The death toll in Sunday’s anti-government protests in Sudan has reached seven people, while 181 were wounded, local media reported, citing the country’s Health Ministry.
On Sunday, the broadcaster Al-Arabiya reported that unknown snipers had opened fire on civilians and members of the country’s Rapid Support Forces, as thousands of people took to the streets demanding a transition of power from the military to civilian rule. Later that day, the Central Committee of Sudan Doctors said that five people had been killed in the protests in the capital city of Khartoum.
SUNA news agency reported that 27 of those 181 injured suffered gunshot wounds.
Sudan’s Transitional Military Council (TMC) earlier placed responsibility for all potential consequences of Sunday’s protests on the opposition protest movement Forces of Freedom and Change, which had reportedly called for a “million man” march on Sunday in the cities of Khartoum and Omdurman. A Sputnik correspondent reported that the Sudanese police had used tear gas to disperse protesters rallying in the city of Khartoum North.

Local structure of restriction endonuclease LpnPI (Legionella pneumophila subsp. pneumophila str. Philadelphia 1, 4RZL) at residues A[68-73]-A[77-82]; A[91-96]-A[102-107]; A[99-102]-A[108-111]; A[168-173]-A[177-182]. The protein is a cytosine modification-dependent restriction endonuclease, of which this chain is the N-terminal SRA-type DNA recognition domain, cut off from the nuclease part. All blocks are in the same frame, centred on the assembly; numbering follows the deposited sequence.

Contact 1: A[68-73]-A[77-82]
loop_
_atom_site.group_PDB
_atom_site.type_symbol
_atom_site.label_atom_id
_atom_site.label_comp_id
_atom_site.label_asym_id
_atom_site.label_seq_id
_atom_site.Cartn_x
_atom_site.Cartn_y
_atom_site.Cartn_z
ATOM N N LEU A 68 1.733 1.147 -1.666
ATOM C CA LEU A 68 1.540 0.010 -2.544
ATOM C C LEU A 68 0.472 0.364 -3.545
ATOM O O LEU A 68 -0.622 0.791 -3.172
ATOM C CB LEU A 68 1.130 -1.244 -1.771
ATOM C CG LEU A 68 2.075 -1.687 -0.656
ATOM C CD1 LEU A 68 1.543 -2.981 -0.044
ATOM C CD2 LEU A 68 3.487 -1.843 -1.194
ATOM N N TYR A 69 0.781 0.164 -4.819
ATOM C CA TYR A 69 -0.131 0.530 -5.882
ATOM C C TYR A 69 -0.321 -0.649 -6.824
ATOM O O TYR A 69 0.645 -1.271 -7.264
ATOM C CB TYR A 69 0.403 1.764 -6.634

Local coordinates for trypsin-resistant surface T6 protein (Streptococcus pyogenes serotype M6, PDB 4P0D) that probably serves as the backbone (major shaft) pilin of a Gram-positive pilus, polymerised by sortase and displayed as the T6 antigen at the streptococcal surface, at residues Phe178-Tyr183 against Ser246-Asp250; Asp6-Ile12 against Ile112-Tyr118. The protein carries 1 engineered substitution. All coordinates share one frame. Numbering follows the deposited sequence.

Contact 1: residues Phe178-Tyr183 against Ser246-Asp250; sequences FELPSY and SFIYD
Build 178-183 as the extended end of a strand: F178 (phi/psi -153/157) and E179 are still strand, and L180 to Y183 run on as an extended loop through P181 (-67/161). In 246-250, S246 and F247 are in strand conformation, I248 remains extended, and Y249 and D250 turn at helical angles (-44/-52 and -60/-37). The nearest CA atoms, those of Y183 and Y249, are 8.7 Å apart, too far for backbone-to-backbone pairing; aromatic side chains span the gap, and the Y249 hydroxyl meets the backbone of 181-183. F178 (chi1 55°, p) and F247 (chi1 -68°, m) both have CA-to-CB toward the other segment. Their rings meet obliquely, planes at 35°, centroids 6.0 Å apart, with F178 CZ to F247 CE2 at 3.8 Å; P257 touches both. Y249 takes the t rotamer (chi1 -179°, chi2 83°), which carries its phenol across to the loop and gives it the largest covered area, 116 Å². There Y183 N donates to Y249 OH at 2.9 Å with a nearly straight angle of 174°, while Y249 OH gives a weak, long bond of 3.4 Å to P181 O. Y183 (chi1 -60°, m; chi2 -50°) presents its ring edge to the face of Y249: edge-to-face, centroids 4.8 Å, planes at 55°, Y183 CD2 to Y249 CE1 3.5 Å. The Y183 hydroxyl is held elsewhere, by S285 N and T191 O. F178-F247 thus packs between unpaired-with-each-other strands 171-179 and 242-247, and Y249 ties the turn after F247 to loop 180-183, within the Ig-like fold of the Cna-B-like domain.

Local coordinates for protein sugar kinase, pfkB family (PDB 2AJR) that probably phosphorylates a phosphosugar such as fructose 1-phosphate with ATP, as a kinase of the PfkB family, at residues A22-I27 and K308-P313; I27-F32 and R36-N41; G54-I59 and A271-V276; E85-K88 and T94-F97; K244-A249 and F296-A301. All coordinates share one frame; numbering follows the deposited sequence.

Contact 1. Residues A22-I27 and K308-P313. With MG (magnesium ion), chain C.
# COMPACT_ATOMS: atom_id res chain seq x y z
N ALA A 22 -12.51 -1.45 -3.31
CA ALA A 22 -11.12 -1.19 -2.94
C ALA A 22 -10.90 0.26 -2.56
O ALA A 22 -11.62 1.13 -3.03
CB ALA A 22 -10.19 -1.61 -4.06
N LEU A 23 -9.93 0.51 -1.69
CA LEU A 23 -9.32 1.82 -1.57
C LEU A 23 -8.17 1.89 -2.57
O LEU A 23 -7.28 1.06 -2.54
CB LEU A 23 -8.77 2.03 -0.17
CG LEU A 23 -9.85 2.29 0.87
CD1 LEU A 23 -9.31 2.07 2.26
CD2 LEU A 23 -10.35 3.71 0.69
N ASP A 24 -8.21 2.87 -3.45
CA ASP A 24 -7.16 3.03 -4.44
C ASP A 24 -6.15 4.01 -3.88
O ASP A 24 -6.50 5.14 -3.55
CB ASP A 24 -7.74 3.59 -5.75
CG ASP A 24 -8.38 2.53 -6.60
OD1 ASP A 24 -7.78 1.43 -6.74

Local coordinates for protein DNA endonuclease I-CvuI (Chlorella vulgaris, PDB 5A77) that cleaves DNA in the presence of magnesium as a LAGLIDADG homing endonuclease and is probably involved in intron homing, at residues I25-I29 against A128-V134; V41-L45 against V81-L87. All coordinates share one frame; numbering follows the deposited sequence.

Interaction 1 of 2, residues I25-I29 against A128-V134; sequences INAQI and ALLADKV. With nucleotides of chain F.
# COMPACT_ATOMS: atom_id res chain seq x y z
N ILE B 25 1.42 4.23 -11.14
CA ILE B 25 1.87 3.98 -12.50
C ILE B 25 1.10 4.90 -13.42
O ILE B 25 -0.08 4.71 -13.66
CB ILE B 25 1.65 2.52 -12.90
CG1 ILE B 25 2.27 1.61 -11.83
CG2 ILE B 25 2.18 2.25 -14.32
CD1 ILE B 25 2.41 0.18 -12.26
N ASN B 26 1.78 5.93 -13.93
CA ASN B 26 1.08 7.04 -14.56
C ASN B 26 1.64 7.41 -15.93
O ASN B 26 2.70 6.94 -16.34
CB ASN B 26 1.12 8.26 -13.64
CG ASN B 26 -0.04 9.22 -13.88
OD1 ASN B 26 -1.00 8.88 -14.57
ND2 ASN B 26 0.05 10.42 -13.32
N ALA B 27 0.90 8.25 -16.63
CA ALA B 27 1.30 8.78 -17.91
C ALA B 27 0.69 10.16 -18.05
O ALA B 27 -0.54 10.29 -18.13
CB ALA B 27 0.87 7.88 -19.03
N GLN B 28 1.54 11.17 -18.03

Months of anti-government protests in Sudan culminated in a military coup on April 11. Then-President Omar Bashir, who had been in power for 30 years, was overthrown and then imprisoned. The TMC came to power and pledged to hold a new election within two years. However, the protests have continued, with demonstrators demanding that the military hand over power to a civilian government.
The situation in the capital of Sudan and in the country as a whole sharply deteriorated on 3 June, when the Sudanese military dispersed part of a protest tent camp in Khartoum, killing more than 100 civilians. The opposition responded with a strike and actions of civil disobedience and called for the transfer of power to a civilian government as soon as possible.